Jenny Radcliffe of Human Factor Security recently sat down with Kate Mullin, chief information security officer (CISO) at the Cancer Treatment Centers of America, to discuss the latest threats facing the healthcare industry. Their conversation touched on everything from ransomware and hybrid work to the skills needed to carve out a career in cybersecurity today.
The following is a summary of what Kate had to say on these and other topics:
On healthcare’s position in the crosshairs
Having worked in healthcare cybersecurity for many years, I’m used to the industry’s position in the sights of cybercriminals. However, the events of recent years have been something else. At the same time as dealing with the fallout of COVID-19 and the rise of hybrid work—plus medication shortages due to the war in Ukraine—we have to continue to see our patients because we work in oncology.
Naturally, these events have caused major disruption to our work, but the bad guys simply don’t care. Ransomware attacks in the healthcare space have increased significantly. Of course, the stakes are higher here as an attack can impact a patient’s ability to receive oncology care. And the tragedy is that many won’t have the option to start over if there’s any disruption to that care.
There’s a lot of luck involved as to whether you’ll be one of the organizations that get targeted, but everyone needs to be ready. That’s why I advise organisations to carry out ransomware tabletop exercises to better understand what can and can’t be done.
There’s still a belief that you can just pay the ransom and decrypt, but that is not always the case —take a look at the Proofpoint State of the Phish report to find out how many companies never gain access, despite paying ransoms. Decryption can take a very long time, and you may even be able to rebuild systems faster.
Hybrid work and the human factor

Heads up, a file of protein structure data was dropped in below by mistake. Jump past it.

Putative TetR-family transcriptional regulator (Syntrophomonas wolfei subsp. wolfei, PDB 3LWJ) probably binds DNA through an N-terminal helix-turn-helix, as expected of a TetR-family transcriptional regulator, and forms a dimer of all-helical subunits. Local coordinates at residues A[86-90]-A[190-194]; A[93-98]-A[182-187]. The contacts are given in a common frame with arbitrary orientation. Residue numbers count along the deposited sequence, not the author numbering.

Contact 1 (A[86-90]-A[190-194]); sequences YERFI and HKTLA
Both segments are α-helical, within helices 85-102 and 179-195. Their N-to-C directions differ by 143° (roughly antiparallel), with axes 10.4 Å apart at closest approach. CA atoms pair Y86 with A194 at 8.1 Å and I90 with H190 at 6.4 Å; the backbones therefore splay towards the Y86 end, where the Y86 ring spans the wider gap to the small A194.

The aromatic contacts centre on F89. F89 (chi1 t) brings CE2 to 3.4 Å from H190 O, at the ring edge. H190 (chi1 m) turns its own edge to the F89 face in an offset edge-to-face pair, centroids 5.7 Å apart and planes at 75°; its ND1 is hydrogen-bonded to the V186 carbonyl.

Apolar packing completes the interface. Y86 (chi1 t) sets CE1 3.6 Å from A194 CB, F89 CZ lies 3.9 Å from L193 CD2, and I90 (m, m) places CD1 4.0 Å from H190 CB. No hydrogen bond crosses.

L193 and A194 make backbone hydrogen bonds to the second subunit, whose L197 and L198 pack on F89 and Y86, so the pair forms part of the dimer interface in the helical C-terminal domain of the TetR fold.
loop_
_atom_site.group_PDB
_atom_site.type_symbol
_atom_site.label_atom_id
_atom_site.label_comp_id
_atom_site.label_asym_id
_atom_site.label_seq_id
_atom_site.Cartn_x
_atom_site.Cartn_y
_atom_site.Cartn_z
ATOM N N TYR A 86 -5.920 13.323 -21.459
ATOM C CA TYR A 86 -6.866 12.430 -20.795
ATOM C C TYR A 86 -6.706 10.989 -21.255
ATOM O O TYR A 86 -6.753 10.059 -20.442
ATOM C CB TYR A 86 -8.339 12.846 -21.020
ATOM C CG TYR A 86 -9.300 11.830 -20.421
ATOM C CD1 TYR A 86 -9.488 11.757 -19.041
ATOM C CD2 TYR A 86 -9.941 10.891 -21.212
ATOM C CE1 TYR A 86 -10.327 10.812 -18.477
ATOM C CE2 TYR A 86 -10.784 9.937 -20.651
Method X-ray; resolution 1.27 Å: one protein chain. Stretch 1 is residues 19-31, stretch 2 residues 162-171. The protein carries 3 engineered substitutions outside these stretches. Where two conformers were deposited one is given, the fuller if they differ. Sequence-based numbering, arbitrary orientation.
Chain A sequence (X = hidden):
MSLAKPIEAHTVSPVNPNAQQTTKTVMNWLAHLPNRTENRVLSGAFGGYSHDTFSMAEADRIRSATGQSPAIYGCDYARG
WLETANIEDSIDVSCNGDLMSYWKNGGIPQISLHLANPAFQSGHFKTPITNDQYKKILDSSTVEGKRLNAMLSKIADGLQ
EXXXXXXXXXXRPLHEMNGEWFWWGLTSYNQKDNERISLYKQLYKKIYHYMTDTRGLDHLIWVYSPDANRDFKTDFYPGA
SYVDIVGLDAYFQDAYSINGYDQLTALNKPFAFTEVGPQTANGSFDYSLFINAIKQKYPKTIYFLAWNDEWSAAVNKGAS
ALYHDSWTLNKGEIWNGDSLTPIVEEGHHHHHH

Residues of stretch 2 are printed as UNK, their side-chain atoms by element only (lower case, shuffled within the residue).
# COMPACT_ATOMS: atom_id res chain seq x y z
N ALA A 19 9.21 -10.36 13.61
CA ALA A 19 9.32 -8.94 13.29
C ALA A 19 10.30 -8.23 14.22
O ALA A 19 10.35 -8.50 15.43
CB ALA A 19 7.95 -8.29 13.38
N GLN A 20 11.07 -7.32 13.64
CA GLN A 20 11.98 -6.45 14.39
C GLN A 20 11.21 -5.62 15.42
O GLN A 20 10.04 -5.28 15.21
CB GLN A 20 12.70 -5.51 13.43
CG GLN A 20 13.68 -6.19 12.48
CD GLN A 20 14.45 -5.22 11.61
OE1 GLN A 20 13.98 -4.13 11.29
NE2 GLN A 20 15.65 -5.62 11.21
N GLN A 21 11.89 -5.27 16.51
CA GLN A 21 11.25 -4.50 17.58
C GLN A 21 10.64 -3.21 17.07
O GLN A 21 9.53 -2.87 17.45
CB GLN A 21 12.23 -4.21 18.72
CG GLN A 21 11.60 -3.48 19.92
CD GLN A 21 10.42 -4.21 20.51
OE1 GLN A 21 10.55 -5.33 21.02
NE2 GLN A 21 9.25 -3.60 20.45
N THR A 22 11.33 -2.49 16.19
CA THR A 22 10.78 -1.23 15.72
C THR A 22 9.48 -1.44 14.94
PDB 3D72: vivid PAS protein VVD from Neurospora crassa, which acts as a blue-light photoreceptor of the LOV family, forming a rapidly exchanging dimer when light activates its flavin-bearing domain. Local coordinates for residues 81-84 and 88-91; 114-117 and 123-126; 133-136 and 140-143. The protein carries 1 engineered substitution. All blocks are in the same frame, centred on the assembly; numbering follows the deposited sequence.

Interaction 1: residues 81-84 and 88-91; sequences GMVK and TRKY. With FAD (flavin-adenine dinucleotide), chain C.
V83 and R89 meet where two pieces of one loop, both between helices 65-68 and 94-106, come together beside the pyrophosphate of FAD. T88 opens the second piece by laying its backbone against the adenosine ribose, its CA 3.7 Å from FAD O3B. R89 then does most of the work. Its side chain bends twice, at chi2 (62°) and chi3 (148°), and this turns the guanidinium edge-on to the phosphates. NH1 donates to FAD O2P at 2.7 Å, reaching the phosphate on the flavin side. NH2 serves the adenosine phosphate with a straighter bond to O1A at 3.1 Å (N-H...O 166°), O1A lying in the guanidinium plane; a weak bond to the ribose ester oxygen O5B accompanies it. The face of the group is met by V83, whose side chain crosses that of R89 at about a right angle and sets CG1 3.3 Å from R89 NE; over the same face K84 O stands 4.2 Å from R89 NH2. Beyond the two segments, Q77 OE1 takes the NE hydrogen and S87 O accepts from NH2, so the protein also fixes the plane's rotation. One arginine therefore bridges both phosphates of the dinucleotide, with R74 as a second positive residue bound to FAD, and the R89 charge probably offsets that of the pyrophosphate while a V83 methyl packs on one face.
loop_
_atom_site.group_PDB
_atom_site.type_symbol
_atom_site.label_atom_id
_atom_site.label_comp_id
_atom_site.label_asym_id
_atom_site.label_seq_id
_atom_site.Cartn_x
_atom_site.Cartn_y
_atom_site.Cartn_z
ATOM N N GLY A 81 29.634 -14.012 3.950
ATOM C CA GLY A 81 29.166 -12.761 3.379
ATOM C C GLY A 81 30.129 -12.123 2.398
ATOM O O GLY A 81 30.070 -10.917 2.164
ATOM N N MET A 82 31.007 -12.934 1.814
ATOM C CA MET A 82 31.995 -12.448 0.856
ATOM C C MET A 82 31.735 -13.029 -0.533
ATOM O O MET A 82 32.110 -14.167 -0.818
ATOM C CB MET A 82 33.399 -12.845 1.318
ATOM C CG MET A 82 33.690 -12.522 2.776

Hybrid work has increased and shifted the risks the healthcare industry faces. Many people may have spent money upgrading tech for “smart homes,” but it’s not enough. While you may have secured your devices, unless you’re on a virtual private network (VPN) when you get online, you’re effectively using an unsecured network.
Hybrid work has also made it even more evident that the human side is our greatest weakness. People pose an enormous risk, whether due to error or because of the Great Resignation, turnover or early retirements. In healthcare, this risk comes from both workers and patients. They will be targeted, and I don’t know anyone who won’t get caught out by a targeted phish—even if it takes a few tries to get them to fall for it.
Then, there’s the issue of patient privacy. Of course, the security of healthcare data is taken very seriously, and the workforce is very well trained on that. But there are areas where we want to be open, and that causes difficulty. The healthcare industry wants to cure disease and integrate systems to provide better care. But the more we do this, the more we create potential weaknesses and areas of compromise.
Why we all need cybersecurity skills
Everyone in IT needs to learn information security skills. And everyone is in IT. If you’re loading apps onto your phone, you’re in IT. If you have children, you’re in IT. If you’re working from home, you’re definitely in IT.
Before widespread hybrid work, you could leave your computer plugged in and, miraculously, everything was updated by the morning. But now that it’s happening remotely, our people need to have a better understanding of why security is so important.
Every member of the workforce needs to know what it means to patch computers, what a VPN is and why we use them, and so on. And we, as cybersecurity professionals, need to get better at communicating what they need to know.
Want to hear more from CISOs?
Head to CISO Voices to listen to Jenny’s interview with Kate in full and find more episodes.
Jenny’s Human Factor Security podcasts also feature further insights from cybersecurity experts. Look out for our next CISO Voices blog post to discover cybersecurity insights from CISO-to-hire Tom Wade.
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